South Florida’s master farceur takes enough off his trademark loony tunes (Sick Puppy, 2000, etc.) to fit some, though not all, the laughs into a whodunit.
The corpse is the late James Bradley Stomarti, a.k.a. Jimmy Stoma, the long-ago rocker whose fame, years after he fronted the Slut Puppies, is so great that Courtney Love and the Van Halen brothers turn out for his funeral. So does Jack Tagger, banished from the Union-Register investigative team to the obituary desk after he told off the paper’s greedy new owner in front of the shareholders. Jack has succeeded in getting enough material from Jimmy’s widow, one-hit singer Cleo Rio, to file the very first obit on the one-time star. Unfortunately, much of the material seems to be untrue, or at least suggestively incomplete. Jimmy wasn’t producing the new album Cleo’s been plugging at every opportunity, insists his sister, Janet Thrush, but working on his own comeback record. And there are some peculiar discrepancies about Jimmy’s scuba-diving death in the Bahamas. Before Jack can get Janet to request a full autopsy on Jimmy, though, Cleo’s had his body cremated. Still curious, Jack digs up Jimmy’s diving partner, fellow Slut Puppy alum Jay Burns; hours later, as if on cue, Burns is dead. Is somebody trying to wipe out the whole band? Reluctantly aided by his gung-ho editor, comely Emma Cole, Jack presses on, and is soon attacked for his trouble by a thug he fends off with the frozen corpse of Colonel Tom, his late pet lizard—one of the many funny trimmings here that don’t have very much to do with the story.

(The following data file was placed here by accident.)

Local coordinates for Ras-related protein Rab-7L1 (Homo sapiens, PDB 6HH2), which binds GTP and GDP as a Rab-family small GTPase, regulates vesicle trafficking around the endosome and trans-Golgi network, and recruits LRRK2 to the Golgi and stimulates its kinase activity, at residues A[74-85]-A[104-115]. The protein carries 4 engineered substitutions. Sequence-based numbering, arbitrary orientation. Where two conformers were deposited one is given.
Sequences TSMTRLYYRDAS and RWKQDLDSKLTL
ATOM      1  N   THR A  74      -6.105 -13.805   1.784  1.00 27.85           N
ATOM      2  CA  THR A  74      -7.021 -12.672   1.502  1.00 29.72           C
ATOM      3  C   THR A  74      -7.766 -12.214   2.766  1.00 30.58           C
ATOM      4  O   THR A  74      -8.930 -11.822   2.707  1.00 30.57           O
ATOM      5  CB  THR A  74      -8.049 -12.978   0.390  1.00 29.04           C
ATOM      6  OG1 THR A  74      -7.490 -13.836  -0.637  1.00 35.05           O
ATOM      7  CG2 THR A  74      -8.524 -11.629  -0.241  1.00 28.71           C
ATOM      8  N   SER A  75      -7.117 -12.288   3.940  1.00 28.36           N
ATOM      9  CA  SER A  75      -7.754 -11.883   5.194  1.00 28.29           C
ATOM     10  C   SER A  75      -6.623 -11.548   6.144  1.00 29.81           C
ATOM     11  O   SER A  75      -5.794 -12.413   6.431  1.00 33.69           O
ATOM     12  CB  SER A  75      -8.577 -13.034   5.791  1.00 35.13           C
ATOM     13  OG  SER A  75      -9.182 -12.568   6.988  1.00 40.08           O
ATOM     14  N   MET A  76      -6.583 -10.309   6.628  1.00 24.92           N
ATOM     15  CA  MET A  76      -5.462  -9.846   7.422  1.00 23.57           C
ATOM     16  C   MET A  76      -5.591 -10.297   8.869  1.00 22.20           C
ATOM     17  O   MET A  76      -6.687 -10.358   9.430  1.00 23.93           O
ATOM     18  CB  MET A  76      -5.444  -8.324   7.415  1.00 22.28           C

The giggles throughout, in fact, are authentic, but this time the crazies only nibble at the edges of the dutiful detective story instead of disporting themselves smack into the middle of things, as they’ve done in Hiaasen’s more inspired crime comedies.